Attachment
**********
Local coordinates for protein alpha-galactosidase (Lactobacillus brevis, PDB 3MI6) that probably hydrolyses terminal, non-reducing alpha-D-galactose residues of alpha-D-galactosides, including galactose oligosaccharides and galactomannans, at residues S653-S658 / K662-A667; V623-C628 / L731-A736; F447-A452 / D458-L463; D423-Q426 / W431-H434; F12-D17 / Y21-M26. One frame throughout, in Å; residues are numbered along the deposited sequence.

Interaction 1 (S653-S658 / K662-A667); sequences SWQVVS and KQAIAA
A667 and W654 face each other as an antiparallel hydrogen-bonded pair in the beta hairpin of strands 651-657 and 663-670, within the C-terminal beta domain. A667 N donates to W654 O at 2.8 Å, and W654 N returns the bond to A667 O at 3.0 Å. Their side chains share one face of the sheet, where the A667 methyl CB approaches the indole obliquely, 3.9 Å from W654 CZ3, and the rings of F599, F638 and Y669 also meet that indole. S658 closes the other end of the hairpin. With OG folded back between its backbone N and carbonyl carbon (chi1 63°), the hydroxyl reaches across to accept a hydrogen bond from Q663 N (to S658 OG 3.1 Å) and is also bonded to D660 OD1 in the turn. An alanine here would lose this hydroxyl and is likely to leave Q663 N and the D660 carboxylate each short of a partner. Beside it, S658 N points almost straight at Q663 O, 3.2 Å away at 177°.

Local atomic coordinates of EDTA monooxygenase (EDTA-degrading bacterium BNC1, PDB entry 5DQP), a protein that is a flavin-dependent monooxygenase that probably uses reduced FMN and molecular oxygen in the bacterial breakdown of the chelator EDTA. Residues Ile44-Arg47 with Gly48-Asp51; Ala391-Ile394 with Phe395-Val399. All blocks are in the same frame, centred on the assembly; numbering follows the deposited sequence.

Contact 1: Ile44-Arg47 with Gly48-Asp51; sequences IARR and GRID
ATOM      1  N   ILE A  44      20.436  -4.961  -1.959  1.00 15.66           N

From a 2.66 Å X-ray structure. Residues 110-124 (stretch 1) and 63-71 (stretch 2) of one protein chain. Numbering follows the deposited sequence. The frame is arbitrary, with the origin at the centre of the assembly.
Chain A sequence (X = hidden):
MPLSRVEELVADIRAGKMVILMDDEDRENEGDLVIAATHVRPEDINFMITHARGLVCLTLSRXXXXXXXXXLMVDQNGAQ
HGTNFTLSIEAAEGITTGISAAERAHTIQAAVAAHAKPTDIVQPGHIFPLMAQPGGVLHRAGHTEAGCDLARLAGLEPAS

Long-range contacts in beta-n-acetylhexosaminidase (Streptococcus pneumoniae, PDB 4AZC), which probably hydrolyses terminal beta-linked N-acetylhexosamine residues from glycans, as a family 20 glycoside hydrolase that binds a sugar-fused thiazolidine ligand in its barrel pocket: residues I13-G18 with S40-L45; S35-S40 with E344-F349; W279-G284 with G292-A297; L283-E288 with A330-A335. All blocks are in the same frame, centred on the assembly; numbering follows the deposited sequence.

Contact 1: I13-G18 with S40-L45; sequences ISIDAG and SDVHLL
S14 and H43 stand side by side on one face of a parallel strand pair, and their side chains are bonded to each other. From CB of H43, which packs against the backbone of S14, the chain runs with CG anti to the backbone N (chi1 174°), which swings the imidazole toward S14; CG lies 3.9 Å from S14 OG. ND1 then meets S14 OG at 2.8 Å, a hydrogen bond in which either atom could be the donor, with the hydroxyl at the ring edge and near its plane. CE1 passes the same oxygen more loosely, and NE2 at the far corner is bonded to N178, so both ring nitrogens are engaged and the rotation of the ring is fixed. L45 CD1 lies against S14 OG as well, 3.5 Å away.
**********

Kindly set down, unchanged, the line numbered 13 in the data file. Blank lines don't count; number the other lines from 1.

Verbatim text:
S14 and H43 stand side by side on one face of a parallel strand pair, and their side chains are bonded to each other. From CB of H43, which packs against the backbone of S14, the chain runs with CG anti to the backbone N (chi1 174°), which swings the imidazole toward S14; CG lies 3.9 Å from S14 OG. ND1 then meets S14 OG at 2.8 Å, a hydrogen bond in which either atom could be the donor, with the hydroxyl at the ring edge and near its plane. CE1 passes the same oxygen more loosely, and NE2 at the far corner is bonded to N178, so both ring nitrogens are engaged and the rotation of the ring is fixed. L45 CD1 lies against S14 OG as well, 3.5 Å away.